The Planck Space mission wins the Gruber Cosmology Prize

The anisotropies of the Cosmic Microwave Background (CMB) as observed by Planck. Credit: ESA, Planck Collaboration.
Advertised on

The Gruber Foundation, has awarded its prize of the same name of the Planck space mission, which studies the cosmic microwave background radiation, the fossil radiation from the Big Bang. This mission, in which members of the Research and the Instrumentation divisions of the IAC have participated, has produced valuable information to test theories of the formation and evolution of the universe.

The Gruber Cosmology Prize has been awarded since the year 2000 and recognizes the theoretical, analytic and observational advances which have been basic in this area of Astrophysics. This year it has been given to the Principal Investigators on the Planck Project, Nazzareno Mandolesi and Jean Loup Puget, as well as the resto of the science team, among which are the IAC researchers Rafael Rebolo, José Alberto Rubiño, Ricardo Génova-Santos, and Roger Hoyland. Others from the IAC who have made specific contributions to Planck have included the researchers Rafael Barrena, Alina Streblyanska, Denis Tramonte, Antonio Ferragamo, Alejandro Aguado, Beatriz Ruiz-Granados y Flavien Vansyngel.

The Gruber Foundation, in its official communication stated that “Planck has determined with unprecedented accuracy the matter and energy contents of the Universe, as well as its geometry, which is compatible with its being plane”. In addition it has measured the imprint left by the hot gas in clusters of galaxies on the microwave background radiation (this working group has been led from the IAC by J.A. Rubiño) and the effect of gravitational lensing associated with all the major structures of matter in our universe. It has also placed strict limits on the properties of the hypothetical inflation phase in the nascent universe, barely a fraction of a second after the Big Bang. Finally it has fixed with great accuracy the epoch of formation of the first stars, and has given firm information about the distribution of the interstellar dust and the magnetic field of our Galaxy.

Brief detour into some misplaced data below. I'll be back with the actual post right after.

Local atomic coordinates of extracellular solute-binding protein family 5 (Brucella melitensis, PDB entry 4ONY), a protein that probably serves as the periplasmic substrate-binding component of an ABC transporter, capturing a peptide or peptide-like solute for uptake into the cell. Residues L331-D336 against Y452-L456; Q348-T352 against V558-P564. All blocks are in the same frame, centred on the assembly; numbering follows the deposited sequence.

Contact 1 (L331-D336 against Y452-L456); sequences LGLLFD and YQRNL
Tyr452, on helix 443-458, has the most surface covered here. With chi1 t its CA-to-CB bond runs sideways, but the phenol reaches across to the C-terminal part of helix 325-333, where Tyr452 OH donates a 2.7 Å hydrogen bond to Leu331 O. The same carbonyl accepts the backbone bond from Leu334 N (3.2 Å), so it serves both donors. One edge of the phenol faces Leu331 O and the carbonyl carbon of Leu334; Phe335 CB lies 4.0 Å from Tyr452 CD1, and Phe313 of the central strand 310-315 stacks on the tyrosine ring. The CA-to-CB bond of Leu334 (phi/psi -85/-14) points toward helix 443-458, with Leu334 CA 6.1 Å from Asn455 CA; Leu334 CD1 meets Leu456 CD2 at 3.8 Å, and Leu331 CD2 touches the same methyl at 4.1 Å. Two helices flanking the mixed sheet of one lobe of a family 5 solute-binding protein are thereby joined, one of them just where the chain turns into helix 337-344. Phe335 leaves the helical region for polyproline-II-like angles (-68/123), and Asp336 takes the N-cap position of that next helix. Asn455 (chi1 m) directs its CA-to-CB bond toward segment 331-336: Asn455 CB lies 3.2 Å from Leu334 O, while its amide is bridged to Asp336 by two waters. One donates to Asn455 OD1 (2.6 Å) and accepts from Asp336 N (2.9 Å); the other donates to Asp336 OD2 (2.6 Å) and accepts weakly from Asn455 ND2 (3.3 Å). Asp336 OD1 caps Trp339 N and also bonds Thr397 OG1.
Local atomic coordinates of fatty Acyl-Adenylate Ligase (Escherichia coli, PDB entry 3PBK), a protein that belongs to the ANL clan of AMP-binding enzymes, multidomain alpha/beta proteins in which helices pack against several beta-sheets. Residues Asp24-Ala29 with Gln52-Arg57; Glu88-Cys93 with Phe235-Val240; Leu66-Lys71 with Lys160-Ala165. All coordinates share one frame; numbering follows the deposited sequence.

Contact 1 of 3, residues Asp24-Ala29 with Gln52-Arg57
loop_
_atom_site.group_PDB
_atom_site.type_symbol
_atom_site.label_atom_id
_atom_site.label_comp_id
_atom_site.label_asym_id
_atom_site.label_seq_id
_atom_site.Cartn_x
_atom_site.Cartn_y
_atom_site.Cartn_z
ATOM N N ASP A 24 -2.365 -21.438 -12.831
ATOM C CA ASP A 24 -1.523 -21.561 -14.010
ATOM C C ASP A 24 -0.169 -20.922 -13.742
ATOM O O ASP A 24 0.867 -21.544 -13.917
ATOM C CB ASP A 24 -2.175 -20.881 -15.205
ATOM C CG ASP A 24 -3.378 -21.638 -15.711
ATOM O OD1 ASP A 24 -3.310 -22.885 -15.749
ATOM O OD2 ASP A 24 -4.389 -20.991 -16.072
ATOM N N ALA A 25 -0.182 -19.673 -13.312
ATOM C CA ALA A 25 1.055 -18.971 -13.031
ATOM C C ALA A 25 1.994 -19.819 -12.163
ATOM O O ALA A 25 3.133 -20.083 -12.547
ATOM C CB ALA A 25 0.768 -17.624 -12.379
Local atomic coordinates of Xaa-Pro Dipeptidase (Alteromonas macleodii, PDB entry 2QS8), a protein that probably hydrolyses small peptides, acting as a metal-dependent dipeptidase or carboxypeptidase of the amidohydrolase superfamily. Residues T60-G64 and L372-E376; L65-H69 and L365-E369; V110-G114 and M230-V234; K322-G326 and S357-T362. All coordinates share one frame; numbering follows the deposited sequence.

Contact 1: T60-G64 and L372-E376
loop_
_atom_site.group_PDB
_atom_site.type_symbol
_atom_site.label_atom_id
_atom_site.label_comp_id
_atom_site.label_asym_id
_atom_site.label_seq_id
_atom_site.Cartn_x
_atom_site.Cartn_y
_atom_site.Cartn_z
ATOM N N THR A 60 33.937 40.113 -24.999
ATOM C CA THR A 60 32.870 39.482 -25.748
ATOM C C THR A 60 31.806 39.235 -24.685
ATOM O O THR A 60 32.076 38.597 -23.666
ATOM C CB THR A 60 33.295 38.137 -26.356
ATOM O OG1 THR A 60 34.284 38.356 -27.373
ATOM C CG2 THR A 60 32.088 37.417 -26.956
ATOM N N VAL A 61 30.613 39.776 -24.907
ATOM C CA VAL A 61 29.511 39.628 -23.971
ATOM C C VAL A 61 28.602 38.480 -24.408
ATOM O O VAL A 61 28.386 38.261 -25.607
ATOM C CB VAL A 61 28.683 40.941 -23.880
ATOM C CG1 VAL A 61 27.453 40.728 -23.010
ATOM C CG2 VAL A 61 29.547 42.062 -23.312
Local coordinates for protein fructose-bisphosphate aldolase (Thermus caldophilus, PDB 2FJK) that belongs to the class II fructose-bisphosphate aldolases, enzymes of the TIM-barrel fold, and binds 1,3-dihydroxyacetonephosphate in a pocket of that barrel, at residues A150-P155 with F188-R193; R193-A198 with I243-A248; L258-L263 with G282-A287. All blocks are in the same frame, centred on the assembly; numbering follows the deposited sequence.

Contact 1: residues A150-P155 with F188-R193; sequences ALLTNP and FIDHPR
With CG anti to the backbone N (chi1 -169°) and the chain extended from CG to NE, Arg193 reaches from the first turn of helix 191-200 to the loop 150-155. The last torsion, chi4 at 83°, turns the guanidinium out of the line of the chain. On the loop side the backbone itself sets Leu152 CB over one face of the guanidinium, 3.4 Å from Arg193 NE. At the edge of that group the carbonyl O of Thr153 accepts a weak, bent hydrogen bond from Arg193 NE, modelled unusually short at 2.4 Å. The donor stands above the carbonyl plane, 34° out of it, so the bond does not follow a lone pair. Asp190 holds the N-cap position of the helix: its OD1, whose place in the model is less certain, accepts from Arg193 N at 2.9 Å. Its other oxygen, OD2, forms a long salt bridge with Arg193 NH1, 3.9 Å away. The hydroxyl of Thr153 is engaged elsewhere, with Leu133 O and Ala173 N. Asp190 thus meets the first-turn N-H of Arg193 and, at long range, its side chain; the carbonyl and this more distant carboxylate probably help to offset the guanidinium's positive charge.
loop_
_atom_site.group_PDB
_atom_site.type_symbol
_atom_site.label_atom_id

The IAC has also formed a part of this project since the end of the 90’s via its Instrumentation Division, from where the software of control of its instrument of low frequency (LFI) was developed, that includes also its electronic box -REBA (Radiometer Electronic Box Assembly) - and the software of data compression. In this part of the project major roles were played by the engineers José Miguel Herreros, Roger Hoyland, María Francisca Gómez Reñasco and Haresh Mangharan Chulani. In addition, other engineers and personnel of the workshops and laboratories at the IAC made their collaborative contributions.

More information: